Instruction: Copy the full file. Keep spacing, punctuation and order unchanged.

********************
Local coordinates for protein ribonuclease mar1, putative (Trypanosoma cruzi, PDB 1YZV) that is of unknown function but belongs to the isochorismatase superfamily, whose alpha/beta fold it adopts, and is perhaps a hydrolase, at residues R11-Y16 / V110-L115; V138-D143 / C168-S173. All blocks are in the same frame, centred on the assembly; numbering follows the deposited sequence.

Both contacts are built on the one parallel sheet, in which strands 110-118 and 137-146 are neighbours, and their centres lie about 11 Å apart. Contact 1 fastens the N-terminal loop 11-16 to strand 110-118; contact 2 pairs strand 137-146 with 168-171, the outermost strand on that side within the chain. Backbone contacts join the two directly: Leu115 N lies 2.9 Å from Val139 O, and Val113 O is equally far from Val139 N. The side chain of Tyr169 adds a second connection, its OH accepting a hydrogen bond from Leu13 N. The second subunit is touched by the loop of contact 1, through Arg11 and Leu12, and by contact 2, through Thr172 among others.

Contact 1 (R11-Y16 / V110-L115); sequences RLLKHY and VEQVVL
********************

Local coordinates for protein ribonuclease mar1, putative (Trypanosoma cruzi, PDB 1YZV) that is of unknown function but belongs to the isochorismatase superfamily, whose alpha/beta fold it adopts, and is perhaps a hydrolase, at residues R11-Y16 / V110-L115; V138-D143 / C168-S173. All blocks are in the same frame, centred on the assembly; numbering follows the deposited sequence.

Both contacts are built on the one parallel sheet, in which strands 110-118 and 137-146 are neighbours, and their centres lie about 11 Å apart. Contact 1 fastens the N-terminal loop 11-16 to strand 110-118; contact 2 pairs strand 137-146 with 168-171, the outermost strand on that side within the chain. Backbone contacts join the two directly: Leu115 N lies 2.9 Å from Val139 O, and Val113 O is equally far from Val139 N. The side chain of Tyr169 adds a second connection, its OH accepting a hydrogen bond from Leu13 N. The second subunit is touched by the loop of contact 1, through Arg11 and Leu12, and by contact 2, through Thr172 among others.

Contact 1 (R11-Y16 / V110-L115); sequences RLLKHY and VEQVVL